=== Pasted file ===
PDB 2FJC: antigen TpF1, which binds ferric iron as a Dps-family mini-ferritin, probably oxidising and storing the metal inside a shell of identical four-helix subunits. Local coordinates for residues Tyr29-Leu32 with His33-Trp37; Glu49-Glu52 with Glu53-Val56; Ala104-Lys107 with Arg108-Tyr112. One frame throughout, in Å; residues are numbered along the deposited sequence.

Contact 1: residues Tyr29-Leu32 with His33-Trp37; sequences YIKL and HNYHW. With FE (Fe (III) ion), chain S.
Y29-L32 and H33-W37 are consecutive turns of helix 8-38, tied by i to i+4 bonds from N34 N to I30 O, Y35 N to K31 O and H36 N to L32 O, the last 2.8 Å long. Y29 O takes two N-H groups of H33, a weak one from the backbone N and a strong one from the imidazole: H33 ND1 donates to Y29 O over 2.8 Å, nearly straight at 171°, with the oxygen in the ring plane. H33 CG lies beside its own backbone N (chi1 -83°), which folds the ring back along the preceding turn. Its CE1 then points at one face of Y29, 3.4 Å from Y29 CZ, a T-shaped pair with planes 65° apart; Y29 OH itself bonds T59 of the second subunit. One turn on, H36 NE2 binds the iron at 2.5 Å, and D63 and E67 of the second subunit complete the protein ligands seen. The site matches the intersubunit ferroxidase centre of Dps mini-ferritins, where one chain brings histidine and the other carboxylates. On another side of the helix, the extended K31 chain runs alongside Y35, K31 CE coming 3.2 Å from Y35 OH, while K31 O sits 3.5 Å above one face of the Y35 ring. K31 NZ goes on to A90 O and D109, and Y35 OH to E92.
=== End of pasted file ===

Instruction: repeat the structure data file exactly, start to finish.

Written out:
PDB 2FJC: antigen TpF1, which binds ferric iron as a Dps-family mini-ferritin, probably oxidising and storing the metal inside a shell of identical four-helix subunits. Local coordinates for residues Tyr29-Leu32 with His33-Trp37; Glu49-Glu52 with Glu53-Val56; Ala104-Lys107 with Arg108-Tyr112. One frame throughout, in Å; residues are numbered along the deposited sequence.

Contact 1: residues Tyr29-Leu32 with His33-Trp37; sequences YIKL and HNYHW. With FE (Fe (III) ion), chain S.
Y29-L32 and H33-W37 are consecutive turns of helix 8-38, tied by i to i+4 bonds from N34 N to I30 O, Y35 N to K31 O and H36 N to L32 O, the last 2.8 Å long. Y29 O takes two N-H groups of H33, a weak one from the backbone N and a strong one from the imidazole: H33 ND1 donates to Y29 O over 2.8 Å, nearly straight at 171°, with the oxygen in the ring plane. H33 CG lies beside its own backbone N (chi1 -83°), which folds the ring back along the preceding turn. Its CE1 then points at one face of Y29, 3.4 Å from Y29 CZ, a T-shaped pair with planes 65° apart; Y29 OH itself bonds T59 of the second subunit. One turn on, H36 NE2 binds the iron at 2.5 Å, and D63 and E67 of the second subunit complete the protein ligands seen. The site matches the intersubunit ferroxidase centre of Dps mini-ferritins, where one chain brings histidine and the other carboxylates. On another side of the helix, the extended K31 chain runs alongside Y35, K31 CE coming 3.2 Å from Y35 OH, while K31 O sits 3.5 Å above one face of the Y35 ring. K31 NZ goes on to A90 O and D109, and Y35 OH to E92.